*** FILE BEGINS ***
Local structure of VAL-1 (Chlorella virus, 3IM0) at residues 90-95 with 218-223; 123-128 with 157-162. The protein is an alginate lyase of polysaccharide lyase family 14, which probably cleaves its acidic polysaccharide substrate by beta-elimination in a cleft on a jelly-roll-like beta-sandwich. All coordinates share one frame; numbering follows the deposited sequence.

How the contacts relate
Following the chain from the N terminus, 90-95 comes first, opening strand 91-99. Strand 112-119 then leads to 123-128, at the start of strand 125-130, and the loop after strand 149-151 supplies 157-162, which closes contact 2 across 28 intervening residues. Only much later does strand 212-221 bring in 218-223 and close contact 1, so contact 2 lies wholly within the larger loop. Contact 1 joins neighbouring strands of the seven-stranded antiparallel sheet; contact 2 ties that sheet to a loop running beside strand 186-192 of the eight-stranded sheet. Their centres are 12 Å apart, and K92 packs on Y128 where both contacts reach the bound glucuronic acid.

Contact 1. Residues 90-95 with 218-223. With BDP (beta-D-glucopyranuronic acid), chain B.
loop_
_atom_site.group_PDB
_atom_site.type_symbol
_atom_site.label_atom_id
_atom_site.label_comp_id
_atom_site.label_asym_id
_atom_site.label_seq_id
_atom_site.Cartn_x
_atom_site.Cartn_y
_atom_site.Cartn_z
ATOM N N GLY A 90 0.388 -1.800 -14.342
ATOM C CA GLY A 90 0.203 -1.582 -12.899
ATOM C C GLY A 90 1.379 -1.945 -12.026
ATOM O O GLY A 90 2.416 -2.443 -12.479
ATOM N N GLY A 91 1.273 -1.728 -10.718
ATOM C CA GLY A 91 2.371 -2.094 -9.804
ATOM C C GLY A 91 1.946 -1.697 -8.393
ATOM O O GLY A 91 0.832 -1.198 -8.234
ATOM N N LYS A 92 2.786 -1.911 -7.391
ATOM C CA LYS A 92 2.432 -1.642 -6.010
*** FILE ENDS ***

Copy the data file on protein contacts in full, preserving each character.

Local structure of VAL-1 (Chlorella virus, 3IM0) at residues 90-95 with 218-223; 123-128 with 157-162. The protein is an alginate lyase of polysaccharide lyase family 14, which probably cleaves its acidic polysaccharide substrate by beta-elimination in a cleft on a jelly-roll-like beta-sandwich. All coordinates share one frame; numbering follows the deposited sequence.

How the contacts relate
Following the chain from the N terminus, 90-95 comes first, opening strand 91-99. Strand 112-119 then leads to 123-128, at the start of strand 125-130, and the loop after strand 149-151 supplies 157-162, which closes contact 2 across 28 intervening residues. Only much later does strand 212-221 bring in 218-223 and close contact 1, so contact 2 lies wholly within the larger loop. Contact 1 joins neighbouring strands of the seven-stranded antiparallel sheet; contact 2 ties that sheet to a loop running beside strand 186-192 of the eight-stranded sheet. Their centres are 12 Å apart, and K92 packs on Y128 where both contacts reach the bound glucuronic acid.

Contact 1. Residues 90-95 with 218-223. With BDP (beta-D-glucopyranuronic acid), chain B.
loop_
_atom_site.group_PDB
_atom_site.type_symbol
_atom_site.label_atom_id
_atom_site.label_comp_id
_atom_site.label_asym_id
_atom_site.label_seq_id
_atom_site.Cartn_x
_atom_site.Cartn_y
_atom_site.Cartn_z
ATOM N N GLY A 90 0.388 -1.800 -14.342
ATOM C CA GLY A 90 0.203 -1.582 -12.899
ATOM C C GLY A 90 1.379 -1.945 -12.026
ATOM O O GLY A 90 2.416 -2.443 -12.479
ATOM N N GLY A 91 1.273 -1.728 -10.718
ATOM C CA GLY A 91 2.371 -2.094 -9.804
ATOM C C GLY A 91 1.946 -1.697 -8.393
ATOM O O GLY A 91 0.832 -1.198 -8.234
ATOM N N LYS A 92 2.786 -1.911 -7.391
ATOM C CA LYS A 92 2.432 -1.642 -6.010